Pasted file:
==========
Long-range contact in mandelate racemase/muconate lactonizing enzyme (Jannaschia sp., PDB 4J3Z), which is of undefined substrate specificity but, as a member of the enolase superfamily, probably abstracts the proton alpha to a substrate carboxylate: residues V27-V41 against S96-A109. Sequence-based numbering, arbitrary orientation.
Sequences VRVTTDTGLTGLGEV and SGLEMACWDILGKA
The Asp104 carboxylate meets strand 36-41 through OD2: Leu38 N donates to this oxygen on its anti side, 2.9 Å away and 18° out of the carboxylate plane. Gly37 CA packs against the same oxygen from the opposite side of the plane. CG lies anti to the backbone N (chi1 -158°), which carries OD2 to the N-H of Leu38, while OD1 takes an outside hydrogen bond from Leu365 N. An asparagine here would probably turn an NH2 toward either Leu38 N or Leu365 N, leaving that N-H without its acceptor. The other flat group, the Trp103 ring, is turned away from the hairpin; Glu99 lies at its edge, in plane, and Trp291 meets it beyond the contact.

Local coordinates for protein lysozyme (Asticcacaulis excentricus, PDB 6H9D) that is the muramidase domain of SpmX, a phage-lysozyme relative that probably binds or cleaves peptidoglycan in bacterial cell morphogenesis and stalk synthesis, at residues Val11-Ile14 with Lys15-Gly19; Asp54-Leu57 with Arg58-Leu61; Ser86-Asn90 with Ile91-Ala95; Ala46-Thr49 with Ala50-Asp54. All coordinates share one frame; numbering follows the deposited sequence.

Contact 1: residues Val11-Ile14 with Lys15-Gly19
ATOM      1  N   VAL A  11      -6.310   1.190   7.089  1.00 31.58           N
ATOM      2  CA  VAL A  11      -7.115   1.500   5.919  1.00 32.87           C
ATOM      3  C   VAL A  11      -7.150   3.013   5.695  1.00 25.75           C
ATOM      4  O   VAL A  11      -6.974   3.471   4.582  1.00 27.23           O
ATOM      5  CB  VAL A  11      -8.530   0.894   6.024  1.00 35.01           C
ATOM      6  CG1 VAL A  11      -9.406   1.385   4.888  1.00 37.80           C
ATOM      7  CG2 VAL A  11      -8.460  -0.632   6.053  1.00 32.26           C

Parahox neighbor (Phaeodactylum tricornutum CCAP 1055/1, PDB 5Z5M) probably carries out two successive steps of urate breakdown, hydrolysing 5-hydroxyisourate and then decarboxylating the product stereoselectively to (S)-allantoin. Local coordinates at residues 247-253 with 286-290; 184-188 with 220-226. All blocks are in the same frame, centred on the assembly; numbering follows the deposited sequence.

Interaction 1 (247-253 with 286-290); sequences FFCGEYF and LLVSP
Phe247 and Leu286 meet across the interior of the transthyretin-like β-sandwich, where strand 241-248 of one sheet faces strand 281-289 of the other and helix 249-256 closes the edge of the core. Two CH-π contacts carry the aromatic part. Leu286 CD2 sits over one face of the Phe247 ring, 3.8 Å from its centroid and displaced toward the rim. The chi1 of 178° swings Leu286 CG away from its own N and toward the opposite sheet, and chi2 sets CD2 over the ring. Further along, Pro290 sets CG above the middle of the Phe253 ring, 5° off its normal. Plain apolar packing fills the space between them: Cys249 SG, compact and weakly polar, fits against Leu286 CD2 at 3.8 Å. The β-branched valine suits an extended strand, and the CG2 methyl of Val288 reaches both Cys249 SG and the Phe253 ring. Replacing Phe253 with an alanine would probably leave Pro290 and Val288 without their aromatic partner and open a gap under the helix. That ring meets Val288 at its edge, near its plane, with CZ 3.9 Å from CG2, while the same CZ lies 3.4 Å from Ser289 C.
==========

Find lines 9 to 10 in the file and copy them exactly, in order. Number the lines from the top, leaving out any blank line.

ATOM      4  O   VAL A  11      -6.974   3.471   4.582  1.00 27.23           O
ATOM      5  CB  VAL A  11      -8.530   0.894   6.024  1.00 35.01           C